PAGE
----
The Probation Board for Northern Ireland has collated the following real life stories which we hope illustrate our work. Click on any of the links below to see an example of probation at work.Enhanced Combination Order (ECO)
David* was sentenced to an Enhanced Combination Order of 2 years with 100 hours Community Service in January 2017. Now, over half way through his Order, he reflects on his experience of Probation and how he has been supported by multiple partner agencies and services to make positive changes in his life.
David was 58 at the time of his offence. He recalls that his life up until that point had been characterised by chronic alcohol misuse and involvement in offending. He had only engaged with addiction support on one previous occasion at the age of 30 which involved a period of time in inpatient rehab however David relapsed within a week of discharge. Over time, life became more difficult as alcohol misuse became more prominent in his life. In 2017, he appeared before the court in relation to an incident of driving whilst unfit through drink, driving whilst disqualified, no insurance and assault/obstructing Police.
David’s Enhanced Combination Order sentence also included the additional requirements to participate with Alcohol/Drug counselling and treatment programme and to attend the Thinking Skills Programme.
Whilst on Probation, David was referred to addiction counselling programmes, including Alcohol and You and Dunlewey, with support from his GP and Probation; David was then able to address his alcohol misuse and engage with relapse prevention work. David remains abstinent with support from his partner and ongoing Probation supervision.
As part of his Order, David took the opportunity to engage with psychology for one to one weekly sessions which focused on his mood and self-worth and explored the cognitive and behavioural techniques that would challenge negative cognitions and increase pro-social behaviours. David identifies that the positive working relationship he developed with his psychologist allowed him to engage openly with the work and gain belief in his own ability to make better choices in the future. David also attended the Thinking Skills programme and felt that he benefited from the group work aspect of this intervention through positive exploration of shared experiences and peer support.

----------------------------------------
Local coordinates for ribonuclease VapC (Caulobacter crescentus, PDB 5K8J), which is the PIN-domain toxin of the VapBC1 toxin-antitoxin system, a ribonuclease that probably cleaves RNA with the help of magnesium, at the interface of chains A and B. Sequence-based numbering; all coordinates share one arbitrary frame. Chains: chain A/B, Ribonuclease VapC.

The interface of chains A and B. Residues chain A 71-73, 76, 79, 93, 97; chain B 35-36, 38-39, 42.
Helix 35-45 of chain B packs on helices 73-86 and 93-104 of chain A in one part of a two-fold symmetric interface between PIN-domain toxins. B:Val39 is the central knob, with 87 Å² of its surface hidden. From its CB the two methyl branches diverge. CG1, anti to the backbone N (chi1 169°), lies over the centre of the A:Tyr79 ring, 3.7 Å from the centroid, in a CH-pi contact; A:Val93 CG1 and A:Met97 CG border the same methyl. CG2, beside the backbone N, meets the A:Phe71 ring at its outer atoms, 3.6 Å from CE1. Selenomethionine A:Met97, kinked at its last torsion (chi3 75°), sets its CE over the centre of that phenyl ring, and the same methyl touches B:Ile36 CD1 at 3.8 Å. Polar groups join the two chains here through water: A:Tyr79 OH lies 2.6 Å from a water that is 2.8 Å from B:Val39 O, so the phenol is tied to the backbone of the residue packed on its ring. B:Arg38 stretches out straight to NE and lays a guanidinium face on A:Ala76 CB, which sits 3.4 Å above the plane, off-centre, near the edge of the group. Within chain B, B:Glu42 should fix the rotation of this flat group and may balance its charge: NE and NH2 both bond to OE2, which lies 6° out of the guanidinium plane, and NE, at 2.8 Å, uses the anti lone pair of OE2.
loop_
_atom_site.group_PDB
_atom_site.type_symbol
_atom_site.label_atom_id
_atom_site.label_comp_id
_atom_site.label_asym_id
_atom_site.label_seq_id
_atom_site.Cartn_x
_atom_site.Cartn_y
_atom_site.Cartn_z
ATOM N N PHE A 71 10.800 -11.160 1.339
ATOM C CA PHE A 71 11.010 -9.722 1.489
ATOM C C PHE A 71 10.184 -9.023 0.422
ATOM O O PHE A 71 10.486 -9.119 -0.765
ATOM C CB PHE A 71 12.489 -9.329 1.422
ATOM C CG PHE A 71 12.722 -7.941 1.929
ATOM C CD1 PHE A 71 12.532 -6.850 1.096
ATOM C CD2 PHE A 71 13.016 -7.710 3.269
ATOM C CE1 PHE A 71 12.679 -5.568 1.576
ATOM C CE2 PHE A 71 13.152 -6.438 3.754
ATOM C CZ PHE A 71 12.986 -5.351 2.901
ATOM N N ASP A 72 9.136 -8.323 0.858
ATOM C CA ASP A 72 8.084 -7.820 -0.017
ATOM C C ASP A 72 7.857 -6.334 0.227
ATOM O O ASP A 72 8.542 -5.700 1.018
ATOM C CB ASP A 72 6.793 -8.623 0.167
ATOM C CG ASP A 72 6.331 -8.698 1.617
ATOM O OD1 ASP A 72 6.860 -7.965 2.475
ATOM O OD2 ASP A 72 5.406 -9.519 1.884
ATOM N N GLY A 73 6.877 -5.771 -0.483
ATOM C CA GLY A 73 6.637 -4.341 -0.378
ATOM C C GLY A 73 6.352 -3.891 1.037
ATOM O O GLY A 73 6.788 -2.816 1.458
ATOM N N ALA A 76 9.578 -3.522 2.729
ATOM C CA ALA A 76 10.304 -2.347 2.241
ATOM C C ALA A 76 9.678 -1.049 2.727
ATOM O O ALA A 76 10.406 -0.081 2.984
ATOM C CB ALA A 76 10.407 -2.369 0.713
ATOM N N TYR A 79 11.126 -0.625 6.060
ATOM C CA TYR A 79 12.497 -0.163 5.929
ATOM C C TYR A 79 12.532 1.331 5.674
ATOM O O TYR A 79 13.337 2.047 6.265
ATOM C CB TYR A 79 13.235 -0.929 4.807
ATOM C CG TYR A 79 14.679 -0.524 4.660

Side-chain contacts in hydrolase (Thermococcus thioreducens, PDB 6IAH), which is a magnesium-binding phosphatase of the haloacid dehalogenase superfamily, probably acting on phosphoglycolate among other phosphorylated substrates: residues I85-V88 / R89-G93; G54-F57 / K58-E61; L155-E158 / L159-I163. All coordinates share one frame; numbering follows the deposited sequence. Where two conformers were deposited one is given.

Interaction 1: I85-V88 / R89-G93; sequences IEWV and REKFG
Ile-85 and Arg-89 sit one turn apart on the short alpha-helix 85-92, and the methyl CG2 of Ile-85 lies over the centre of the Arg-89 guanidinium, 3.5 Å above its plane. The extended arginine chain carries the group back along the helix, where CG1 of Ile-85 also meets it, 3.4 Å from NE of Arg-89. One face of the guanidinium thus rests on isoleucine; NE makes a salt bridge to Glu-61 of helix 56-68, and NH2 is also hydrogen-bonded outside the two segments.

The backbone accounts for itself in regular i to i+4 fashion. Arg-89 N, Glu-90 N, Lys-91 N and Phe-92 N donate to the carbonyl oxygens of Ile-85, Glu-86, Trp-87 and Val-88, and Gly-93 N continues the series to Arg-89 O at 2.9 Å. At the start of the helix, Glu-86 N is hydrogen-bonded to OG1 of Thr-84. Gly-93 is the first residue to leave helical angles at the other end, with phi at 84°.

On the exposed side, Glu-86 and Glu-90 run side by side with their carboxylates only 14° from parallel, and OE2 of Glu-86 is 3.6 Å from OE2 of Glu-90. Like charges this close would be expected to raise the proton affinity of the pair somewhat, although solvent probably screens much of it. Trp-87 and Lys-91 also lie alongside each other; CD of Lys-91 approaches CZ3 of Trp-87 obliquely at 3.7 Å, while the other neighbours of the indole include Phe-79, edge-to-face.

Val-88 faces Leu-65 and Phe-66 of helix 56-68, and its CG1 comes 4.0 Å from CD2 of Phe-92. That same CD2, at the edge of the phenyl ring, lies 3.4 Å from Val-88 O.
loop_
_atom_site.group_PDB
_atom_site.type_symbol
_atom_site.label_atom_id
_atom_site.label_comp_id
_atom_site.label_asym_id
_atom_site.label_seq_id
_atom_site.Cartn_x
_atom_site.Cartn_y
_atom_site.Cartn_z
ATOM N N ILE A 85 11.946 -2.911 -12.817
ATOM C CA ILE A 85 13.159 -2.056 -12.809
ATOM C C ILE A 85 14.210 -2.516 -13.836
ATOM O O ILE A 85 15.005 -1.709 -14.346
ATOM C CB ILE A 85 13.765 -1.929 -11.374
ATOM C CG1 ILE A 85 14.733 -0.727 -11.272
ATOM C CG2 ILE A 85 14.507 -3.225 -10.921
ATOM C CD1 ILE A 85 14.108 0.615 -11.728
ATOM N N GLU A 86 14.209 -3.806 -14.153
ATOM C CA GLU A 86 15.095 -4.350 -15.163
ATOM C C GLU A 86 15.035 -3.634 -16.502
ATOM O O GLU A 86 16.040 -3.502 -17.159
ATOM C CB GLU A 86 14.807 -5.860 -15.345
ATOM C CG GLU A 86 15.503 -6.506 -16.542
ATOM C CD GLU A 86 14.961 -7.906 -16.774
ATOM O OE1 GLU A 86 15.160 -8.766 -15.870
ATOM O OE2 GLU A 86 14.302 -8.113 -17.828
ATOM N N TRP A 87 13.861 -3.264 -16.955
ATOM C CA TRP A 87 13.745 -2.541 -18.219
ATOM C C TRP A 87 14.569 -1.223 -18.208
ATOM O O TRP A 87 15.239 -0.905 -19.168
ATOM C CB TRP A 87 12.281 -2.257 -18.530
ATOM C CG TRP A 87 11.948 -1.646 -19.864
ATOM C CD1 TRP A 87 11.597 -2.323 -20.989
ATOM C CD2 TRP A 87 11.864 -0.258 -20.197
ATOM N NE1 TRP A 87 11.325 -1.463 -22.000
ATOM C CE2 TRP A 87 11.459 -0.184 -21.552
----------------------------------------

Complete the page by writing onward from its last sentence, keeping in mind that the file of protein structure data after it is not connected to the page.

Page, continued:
David believes that the support gained from his current Order has helped him change his life for the better. “The Enhanced Combination Order has given me the chance to stay in the community and get help from the right people. It has done me the world of good. I am happier and more contented with my life and feel like I have become the man my partner deserves.”
David continues to engage positively with the Order and believes he will not reoffend in the future.
* Not his real name.
Susan* was sentenced to an 18-month Combination Order comprising 100 hours Community Service. She engaged in one-to-one offence-focused work with her Probation Officer and included victim awareness.
Unfortunately after over 40 years on this planet I made a wrong choice and thought with my heart and not my head which led me for the first time in my entire life to come before the courts where I was sentenced to an 18 month Combination Community Order.